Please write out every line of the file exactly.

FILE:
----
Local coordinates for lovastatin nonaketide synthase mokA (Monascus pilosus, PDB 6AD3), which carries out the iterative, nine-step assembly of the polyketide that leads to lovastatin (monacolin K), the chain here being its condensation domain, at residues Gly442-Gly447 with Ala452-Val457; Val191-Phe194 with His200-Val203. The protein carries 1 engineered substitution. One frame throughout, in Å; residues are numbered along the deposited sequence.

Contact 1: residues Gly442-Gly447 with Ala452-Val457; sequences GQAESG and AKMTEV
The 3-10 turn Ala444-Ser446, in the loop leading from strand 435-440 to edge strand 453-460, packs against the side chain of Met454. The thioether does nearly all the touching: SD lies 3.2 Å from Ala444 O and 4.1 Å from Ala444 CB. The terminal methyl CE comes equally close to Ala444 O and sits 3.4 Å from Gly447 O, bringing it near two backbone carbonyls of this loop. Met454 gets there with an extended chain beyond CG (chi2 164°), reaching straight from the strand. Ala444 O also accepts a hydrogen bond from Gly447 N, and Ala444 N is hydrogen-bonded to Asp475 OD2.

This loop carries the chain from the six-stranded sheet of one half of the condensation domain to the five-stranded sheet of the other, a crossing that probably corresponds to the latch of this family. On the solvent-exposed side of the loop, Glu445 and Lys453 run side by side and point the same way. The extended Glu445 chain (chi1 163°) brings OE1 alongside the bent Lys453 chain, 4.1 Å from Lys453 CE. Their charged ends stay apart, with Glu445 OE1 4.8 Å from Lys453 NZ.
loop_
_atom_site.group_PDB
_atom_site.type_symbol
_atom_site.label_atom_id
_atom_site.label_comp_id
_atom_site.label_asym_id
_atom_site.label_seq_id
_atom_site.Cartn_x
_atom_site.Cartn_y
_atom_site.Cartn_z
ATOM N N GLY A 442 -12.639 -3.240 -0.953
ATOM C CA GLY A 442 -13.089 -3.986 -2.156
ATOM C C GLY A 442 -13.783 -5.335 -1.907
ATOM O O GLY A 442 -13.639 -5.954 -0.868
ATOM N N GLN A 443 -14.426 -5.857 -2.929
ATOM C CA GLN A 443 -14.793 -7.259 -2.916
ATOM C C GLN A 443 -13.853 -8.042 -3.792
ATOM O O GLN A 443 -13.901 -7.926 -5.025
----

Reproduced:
Local coordinates for lovastatin nonaketide synthase mokA (Monascus pilosus, PDB 6AD3), which carries out the iterative, nine-step assembly of the polyketide that leads to lovastatin (monacolin K), the chain here being its condensation domain, at residues Gly442-Gly447 with Ala452-Val457; Val191-Phe194 with His200-Val203. The protein carries 1 engineered substitution. One frame throughout, in Å; residues are numbered along the deposited sequence.

Contact 1: residues Gly442-Gly447 with Ala452-Val457; sequences GQAESG and AKMTEV
The 3-10 turn Ala444-Ser446, in the loop leading from strand 435-440 to edge strand 453-460, packs against the side chain of Met454. The thioether does nearly all the touching: SD lies 3.2 Å from Ala444 O and 4.1 Å from Ala444 CB. The terminal methyl CE comes equally close to Ala444 O and sits 3.4 Å from Gly447 O, bringing it near two backbone carbonyls of this loop. Met454 gets there with an extended chain beyond CG (chi2 164°), reaching straight from the strand. Ala444 O also accepts a hydrogen bond from Gly447 N, and Ala444 N is hydrogen-bonded to Asp475 OD2.

This loop carries the chain from the six-stranded sheet of one half of the condensation domain to the five-stranded sheet of the other, a crossing that probably corresponds to the latch of this family. On the solvent-exposed side of the loop, Glu445 and Lys453 run side by side and point the same way. The extended Glu445 chain (chi1 163°) brings OE1 alongside the bent Lys453 chain, 4.1 Å from Lys453 CE. Their charged ends stay apart, with Glu445 OE1 4.8 Å from Lys453 NZ.
loop_
_atom_site.group_PDB
_atom_site.type_symbol
_atom_site.label_atom_id
_atom_site.label_comp_id
_atom_site.label_asym_id
_atom_site.label_seq_id
_atom_site.Cartn_x
_atom_site.Cartn_y
_atom_site.Cartn_z
ATOM N N GLY A 442 -12.639 -3.240 -0.953
ATOM C CA GLY A 442 -13.089 -3.986 -2.156
ATOM C C GLY A 442 -13.783 -5.335 -1.907
ATOM O O GLY A 442 -13.639 -5.954 -0.868
ATOM N N GLN A 443 -14.426 -5.857 -2.929
ATOM C CA GLN A 443 -14.793 -7.259 -2.916
ATOM C C GLN A 443 -13.853 -8.042 -3.792
ATOM O O GLN A 443 -13.901 -7.926 -5.025